Social boundaries originate in two ways: either they are imposed, and thus are handed down from a higher level, or they emerge in an activity among actors, which requires at least tacit agreement. Roger Caillois, in Games and Human Beings, claims that the natural history of the latter kind of boundary goes back to animals. For instance, although animals do not engage fully in games of agon – competitive games – there is, in animal play, a sort of foreshadowing: “The most eloquent case is without a doubt that of those so called fighting wild peacocks. They choose “a field of battle that is a little elevated,” according to Karl Groos, “always a little humid and covered with a grassy stubble, of about a meter, a meter and a half in diameter.’ Males assemble there on a daily basis. The first that arrives awaits an adversary, and when another comes, the fight begins. The champions tremble, and they bow their heads under the incidence of blows. Their feathers stick up. They charge at each other, leading with their beaks, and strike. But never does the fight or the flight of one before the other go outside of the space delimited for these tournaments. This is why, for me, it seems legitimate here, and with regard to other examples, to use the word agon, since it is clear that the point of the event is not for each antagonist to cause real damage to the other, but to demonstrate his own superiority.”
Caillois, here, assumes that the boundary gives a total meaning to the happening. Though serious injury could happen, this isn’t the purpose of the fight – which is why the fight doesn’t go beyond the boundaries of the field. But at no point do the peacocks assemble and point to the limits of the field.
This distinction between boundaries seems pertinent to writing. When you are writing a chapter, you can – because of an order by an editor, or because this is how you work – confine it to a certain number of words. This is supposedly how romance novels are assembled by Harlequin books. However, literature takes over, so to speak, when the boundary emerges from the text itself. In fact, the same thing can be said for other components of the text – the paragraph, the sentence. There is a sentential sublime – there are writers whose sentences, by going beyond the boundaries imposed by convention, seem to be out for a thrill ride. Most thrill riders crash, of course. And the sentence can go beyond, like Gabriel Garcia Marquez’s one sentence Autumn of the Patriarch, merely by kicking out the stops. Joyce is the master of this kind of thing. But there is another thrillriding sentence that seems, by setting new boundaries, to have divided up the referential world differently. Pynchon does this in Gravity’s Rainbow, and you are either immediately drawn to it as a moth to a flame and spend years trying to exorcise the influence, or you hate it.
Here's a graph from the sequence in which Roger Mexico and Pointsman hunt a stray dog for the laboratory that Pointsman has set up on Pavlov’s model: “The V bomb whose mutilation he was prowling took down four dwellings the other day, four exactly, neat as surgery. There is the soft smell of house-wood down before its time, of ashes matted down by the rain. Ropes are strung, a sentry lounges silent against the doorway of an intact house next to where the rubble begins. If he and the doctor have chatted at all, neither gives a sign now. Jessica sees two eyes of no particular color glaring out the window of a Balaclava helmet, and is reminded of a mediaeval knight wearing a casque. What creature is he possibly here tonight to fight for his king? The rubble waits him, sloping up to broken rear walls in a clogging, an openwork of laths pointlessly chevroning—flooring, furniture, glass, chunks of plaster, long tatters of wallpaper, split and shattered joists: some woman’s long-gathered nest, taken back to separate straws, flung again to this wind and this darkness. Back in the wreckage a brass bedpost winks; and twined there someone’s brassiere, a white, prewar confection of lace and satin, simply left tangled… . For an instant, in a vertigo she can’t control, all the pity laid up in her heart flies to it, as it would to a small animal stranded and forgotten. Roger has the boot of the car open. The two men are rummaging, coming up with large canvas sack, flask of ether, net, dog whistle. She knows she must not cry: that the vague eyes in the knitted window won’t seek their Beast any more earnestly for her tears. But the poor lost flimsy thing… waiting in the night and rain for its owner, for its room to reassemble round it…”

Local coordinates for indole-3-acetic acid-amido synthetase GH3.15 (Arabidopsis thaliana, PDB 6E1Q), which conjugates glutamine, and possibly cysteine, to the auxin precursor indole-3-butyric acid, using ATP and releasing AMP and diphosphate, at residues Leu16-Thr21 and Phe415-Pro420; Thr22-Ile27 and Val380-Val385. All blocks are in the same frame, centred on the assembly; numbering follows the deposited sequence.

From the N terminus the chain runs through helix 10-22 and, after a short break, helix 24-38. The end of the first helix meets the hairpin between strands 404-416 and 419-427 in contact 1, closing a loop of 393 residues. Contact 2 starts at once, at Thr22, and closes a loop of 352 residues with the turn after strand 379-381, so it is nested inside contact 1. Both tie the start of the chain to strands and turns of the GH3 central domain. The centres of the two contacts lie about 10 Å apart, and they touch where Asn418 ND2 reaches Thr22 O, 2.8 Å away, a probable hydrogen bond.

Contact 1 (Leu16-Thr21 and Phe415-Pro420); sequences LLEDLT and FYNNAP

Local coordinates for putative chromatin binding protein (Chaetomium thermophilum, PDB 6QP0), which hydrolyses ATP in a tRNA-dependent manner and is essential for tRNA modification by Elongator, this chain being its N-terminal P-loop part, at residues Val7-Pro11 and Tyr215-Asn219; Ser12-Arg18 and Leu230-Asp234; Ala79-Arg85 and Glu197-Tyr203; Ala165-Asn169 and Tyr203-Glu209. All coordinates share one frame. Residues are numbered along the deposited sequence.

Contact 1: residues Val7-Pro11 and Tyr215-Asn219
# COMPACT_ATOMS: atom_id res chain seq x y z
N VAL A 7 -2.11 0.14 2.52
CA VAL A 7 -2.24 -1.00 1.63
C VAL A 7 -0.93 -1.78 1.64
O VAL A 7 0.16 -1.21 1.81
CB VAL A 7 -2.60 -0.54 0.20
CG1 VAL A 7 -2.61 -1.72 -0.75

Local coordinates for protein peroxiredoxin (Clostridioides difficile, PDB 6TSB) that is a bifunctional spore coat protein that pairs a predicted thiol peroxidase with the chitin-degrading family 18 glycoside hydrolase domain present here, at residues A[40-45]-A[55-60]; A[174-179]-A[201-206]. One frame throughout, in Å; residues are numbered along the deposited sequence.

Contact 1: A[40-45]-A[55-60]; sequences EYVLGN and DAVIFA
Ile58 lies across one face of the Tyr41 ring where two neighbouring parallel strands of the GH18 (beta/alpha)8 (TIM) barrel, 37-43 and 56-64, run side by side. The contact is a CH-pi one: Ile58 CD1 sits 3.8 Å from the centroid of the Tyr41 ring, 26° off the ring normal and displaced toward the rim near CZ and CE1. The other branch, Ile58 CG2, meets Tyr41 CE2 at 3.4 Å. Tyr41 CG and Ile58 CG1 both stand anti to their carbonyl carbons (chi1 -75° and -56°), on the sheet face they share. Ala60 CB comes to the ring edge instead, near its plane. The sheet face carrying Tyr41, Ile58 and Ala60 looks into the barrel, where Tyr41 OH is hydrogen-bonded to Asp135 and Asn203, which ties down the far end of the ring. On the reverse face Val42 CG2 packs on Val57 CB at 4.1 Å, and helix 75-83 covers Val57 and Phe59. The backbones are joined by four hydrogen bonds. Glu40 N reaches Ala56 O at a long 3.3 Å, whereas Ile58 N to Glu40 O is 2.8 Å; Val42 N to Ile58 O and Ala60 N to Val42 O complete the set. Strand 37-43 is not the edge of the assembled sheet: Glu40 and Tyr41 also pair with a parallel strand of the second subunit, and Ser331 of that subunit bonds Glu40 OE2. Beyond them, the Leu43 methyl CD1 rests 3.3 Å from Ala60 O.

These sentences go backwards and forwards and cross a lot of consciousnesses, and in the process seem to violate the way sentences are supposed to be compact units expressing some identifiable relationship of author to material, good little units lined up like desks in a class, obeying the rules of Gricean implicature, easily attached to their pronouncers. Owned. But here the ties of ownership, of pertinence, are looser, and seem to wave in some wind from a source that is, well, history’s own, or the paranoid simulacrum of it. There is a drift here in the sentences, something different (but heralded) than the corporate round of consciousness visiting in, say, To the Lighthouse - that table scene! Even that enrages a certain kind fo Great Tradition reader. And it is cert not all right at all for those more comfortable in the Gricean chains, and the cultural order that pounded into place a written grammar of English since the advent of the printing press. The printing press, though, is defunct, as we all know, secretly, screen to screen, and the grammar and agreed upon territory of all the textual units is up for grabs.

Thursday, September 14, 2017

Benjamin - at the crossroads of magic and positivism